1. Humidity has a direct impact on transepidermal water loss (TEWL) and skin hydration. A decrease in humidity causes an increase in TEWL and a decrease in skin moisture. It is important to react to these changes with foresight, preventively and appropriately.
2. In winter, more attention must be paid to the moisturizing factors in the care creams and, if necessary, the dosage of lipids and moisture-binding film-forming agents on the skin's surface must be increased. Otherwise, the skin dries out and the barrier is open to microorganisms and other foreign substances. It's no secret that by the end of winter the risk of infection reaches a maximum. At this time, flu and mucosal irritations in the respiratory tract are also booming.
3. A factor that is often overlooked is clothing . Too tight: The barrier fabrics are rubbed off. Incomplete: parts of the skin are not protected and cool down. Unsuitable material: Impregnations are transferred to the skin and cause irritation or pimples. Intimate area: no air exchange, too warm and damp; the spectrum of the microbiome is changing. The same applies to the feet: boots that reach to the knee and are worn for hours promote mycoses on the feet.
4. Coming back to the changed compositions of the care products: Over-care should not be allowed. Too much of a good thing overwhelms sensitive skin prone to rosacea, perioral dermatitis and acne. In addition to the moderate dosage, care must be taken to ensure that precautions are taken to prevent the growth of unwanted anaerobes under the protective cover layer. This can be achieved with the harsh preservatives in the skincare - with the risk of developing allergies. To avoid this, liposomal azelaic acid sera for pre-treatment or azelaic acid up to one percent in phosphatidylcholine-containing creams and oleogels are well suited as alternatives. Phosphatidylcholine, the basic substance of our cell membranes, ensures optimal availability of the active ingredient.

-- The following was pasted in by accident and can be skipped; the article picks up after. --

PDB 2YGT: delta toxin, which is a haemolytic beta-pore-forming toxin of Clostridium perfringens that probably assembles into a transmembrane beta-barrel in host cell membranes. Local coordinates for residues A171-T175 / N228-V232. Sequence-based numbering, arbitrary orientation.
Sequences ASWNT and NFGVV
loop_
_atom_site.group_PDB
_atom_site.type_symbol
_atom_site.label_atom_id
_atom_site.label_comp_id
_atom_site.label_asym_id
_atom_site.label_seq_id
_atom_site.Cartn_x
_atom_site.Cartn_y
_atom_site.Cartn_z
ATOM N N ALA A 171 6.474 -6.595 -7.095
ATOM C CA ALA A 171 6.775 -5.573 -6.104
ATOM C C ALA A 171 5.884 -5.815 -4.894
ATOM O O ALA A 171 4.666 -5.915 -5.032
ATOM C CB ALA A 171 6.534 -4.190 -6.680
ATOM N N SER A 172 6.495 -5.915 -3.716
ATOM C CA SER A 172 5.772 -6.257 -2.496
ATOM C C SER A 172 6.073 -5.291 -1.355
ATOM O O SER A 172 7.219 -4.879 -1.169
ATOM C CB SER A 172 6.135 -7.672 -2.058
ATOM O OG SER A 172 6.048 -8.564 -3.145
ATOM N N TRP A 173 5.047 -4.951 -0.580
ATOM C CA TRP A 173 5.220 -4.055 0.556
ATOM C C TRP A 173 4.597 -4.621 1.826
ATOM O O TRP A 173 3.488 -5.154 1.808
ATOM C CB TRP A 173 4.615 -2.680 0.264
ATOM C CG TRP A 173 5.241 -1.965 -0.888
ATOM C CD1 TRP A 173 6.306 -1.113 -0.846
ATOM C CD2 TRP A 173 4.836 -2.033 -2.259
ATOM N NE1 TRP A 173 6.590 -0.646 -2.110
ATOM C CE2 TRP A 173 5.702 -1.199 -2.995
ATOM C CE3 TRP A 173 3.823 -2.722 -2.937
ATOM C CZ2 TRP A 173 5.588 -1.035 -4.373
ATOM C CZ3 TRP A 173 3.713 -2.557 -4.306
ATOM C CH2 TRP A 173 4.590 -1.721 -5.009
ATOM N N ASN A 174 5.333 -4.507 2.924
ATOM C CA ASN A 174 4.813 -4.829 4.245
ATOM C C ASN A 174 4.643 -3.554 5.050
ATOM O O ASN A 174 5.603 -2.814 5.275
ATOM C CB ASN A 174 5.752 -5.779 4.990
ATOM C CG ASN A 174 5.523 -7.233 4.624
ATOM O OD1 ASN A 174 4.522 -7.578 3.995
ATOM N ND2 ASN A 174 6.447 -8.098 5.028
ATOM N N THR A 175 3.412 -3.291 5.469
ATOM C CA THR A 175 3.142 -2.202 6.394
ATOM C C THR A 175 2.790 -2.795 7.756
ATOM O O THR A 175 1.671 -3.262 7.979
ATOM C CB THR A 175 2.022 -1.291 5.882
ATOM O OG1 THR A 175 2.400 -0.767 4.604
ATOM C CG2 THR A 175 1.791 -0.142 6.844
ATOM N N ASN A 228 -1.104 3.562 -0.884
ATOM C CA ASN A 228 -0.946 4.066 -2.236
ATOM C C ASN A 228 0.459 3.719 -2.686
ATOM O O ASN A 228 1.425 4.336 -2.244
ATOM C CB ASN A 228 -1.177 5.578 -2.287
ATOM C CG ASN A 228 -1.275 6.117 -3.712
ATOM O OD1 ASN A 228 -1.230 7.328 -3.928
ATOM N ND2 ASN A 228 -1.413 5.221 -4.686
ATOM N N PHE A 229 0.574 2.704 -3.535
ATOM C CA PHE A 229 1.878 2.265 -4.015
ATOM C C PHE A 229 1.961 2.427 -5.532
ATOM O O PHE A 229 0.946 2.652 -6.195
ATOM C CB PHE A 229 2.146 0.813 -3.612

5. Eyes and lips are easily overlooked when preparing for winter. When it comes to the eyes, it is getting used to the artificial light that, especially in connection with screen work, increasingly stresses the conjunctiva and promotes dry eyes. Spray lotions sprayed on the closed eye help prevent the problem before it becomes evident and becomes difficult to fix. Lips will have to be re-treated more often in winter or you will have to switch to other compositions. If only face creams have gotten on your lips so far, you should fall back on light phosphatidylcholine-based oleogels without paraffins.
6. What is often underestimated is the influence of daily exercise on skin, connective tissue and microcirculation. If the time spent outside is reduced and sporting activities threaten to die down, a gym subscription – can be a big help in maintaining continuity throughout the year.
7. When it comes to skin care creams, it should also be noted that after switching to a stronger barrier protection during the day, women keep a rather light cream in the evening, which enables optimal regeneration at night.
8. Finally, a few words about skin cleansing : In winter, people like to wrap up warm and avoid cold water. After an initially warm shower, cold water is the ideal treatment for strengthening the connective tissue and contributing to good skin condition as it releases adrenal hormones.
9.. A rule that is often disregarded is the careful drying of the spaces between the toes . It is important to allow a period of time in the air before the skin disappears again under multi-layer packaging. This gives the ubiquitous fungal spores little opportunity to start wreaking havoc on the still moist skin. If an infection does occur, often in the form of tinea (infection with dermatophytes), it is practical to have an antifungal cream on hand, for example with the active ingredient terbinafine, before the pathogens penetrate deeper into the skin dig skin.